Fülöpháza Sand Dunes
Area: 1992 ha
Biogeographic region: Sand Ridge
This is one of the most fascinating areas of Central Europe in terms of geomorphology and current geology. It is the central part of a long dune range stretching between Kunadacs and Orgovány. The last shifting sand dunes of Hungary make this area unique; one can still observe the effects of wind on the sandy soil surface. Embedded in the steppe landscape, these barren dunes are the last of their kind from the 17th and 18th centuries, when the intensification of grazing and some climatic reasons resulted in desertification in the area. There are four, presently dry soda lake beds in the eastern side of the dune range, namely Lake Kondor, Szappan-szék, Szívós-szék and Hattyú-szék.
The vegetation of the sand dunes has adapted to the extreme climate and the calcareous soil. The most characteristic and most widespread vegetation type is the open sand steppe, which covers the driest and most nutrient-poor habitats. Ground water periodically inundated low-lying dune slacks in older times, resulting in the formation of fen meadows. Presently, these spots are occupied by picturesque Juniper-Poplar groves and sand grasslands. The fauna of the sandy habitats is constrained by extreme environmental conditions. The soil surface can heat up above 60°C in summer, which is tolerated only by a handful of species adapted to desert conditions, even though we are in Central Europe. Species like these include the locust Acrotylus longipes and antlions. The tiger beetle Cicindela soluta is a predator of the hot sand surfaces. Several subterranean ants also occur in the area. The rich insect fauna is a prime food source for Common Spade-foot Toads, Balkan Wall Lizards, Sand Lizards and Green Lizards. Insects also attract large numbers of birds to the sandy steppes and forests. Some well-known species, such as Golden Oriole, Eurasian Hoopoe, European Roller and European Bee-eater, occur in the area.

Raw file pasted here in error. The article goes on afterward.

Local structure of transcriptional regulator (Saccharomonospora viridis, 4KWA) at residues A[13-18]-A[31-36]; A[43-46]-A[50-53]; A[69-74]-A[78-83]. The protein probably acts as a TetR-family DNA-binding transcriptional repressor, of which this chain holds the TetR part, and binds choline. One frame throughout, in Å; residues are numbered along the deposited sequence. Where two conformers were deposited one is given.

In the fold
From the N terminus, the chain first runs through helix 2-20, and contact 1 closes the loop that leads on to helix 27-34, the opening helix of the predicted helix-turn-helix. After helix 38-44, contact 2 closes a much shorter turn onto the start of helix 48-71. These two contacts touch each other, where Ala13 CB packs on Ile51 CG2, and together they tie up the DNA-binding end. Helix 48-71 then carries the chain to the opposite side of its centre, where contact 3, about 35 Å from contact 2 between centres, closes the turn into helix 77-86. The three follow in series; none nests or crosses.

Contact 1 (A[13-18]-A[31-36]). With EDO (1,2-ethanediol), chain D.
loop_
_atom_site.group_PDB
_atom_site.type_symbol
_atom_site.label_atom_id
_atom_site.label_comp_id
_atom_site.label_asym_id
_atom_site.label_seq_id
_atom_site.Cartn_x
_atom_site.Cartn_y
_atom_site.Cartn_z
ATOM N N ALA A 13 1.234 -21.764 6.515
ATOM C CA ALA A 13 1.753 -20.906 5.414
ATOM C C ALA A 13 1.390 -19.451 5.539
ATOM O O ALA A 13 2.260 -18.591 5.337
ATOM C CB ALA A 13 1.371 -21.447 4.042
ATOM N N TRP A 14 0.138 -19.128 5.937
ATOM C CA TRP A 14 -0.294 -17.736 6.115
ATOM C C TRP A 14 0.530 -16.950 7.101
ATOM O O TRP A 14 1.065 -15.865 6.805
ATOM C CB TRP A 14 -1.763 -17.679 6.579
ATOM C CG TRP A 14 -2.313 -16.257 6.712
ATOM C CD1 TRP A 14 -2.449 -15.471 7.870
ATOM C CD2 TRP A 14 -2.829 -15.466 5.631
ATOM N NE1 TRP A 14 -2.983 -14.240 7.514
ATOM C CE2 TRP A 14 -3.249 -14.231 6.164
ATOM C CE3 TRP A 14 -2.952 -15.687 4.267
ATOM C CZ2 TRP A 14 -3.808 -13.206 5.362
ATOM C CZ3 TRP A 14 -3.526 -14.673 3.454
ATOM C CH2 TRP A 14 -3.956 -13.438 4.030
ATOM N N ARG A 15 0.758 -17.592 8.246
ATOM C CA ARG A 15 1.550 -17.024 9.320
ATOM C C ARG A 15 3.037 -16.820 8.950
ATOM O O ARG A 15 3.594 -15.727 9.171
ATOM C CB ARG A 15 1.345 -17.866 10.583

The rich birdlife of the soda lakes at the foot of the dunes is no more; only the name of the lakes is what remains. Their former bottom is now covered by saline grasslands, and where once Avocets and Black-winged Stilts bred, now Skylarks build their nests. The National Park has two facilities here, the Naprózsa Forest School and the Naprózsa House, where children can learn about the secrets of nature and the tiresome life of local people.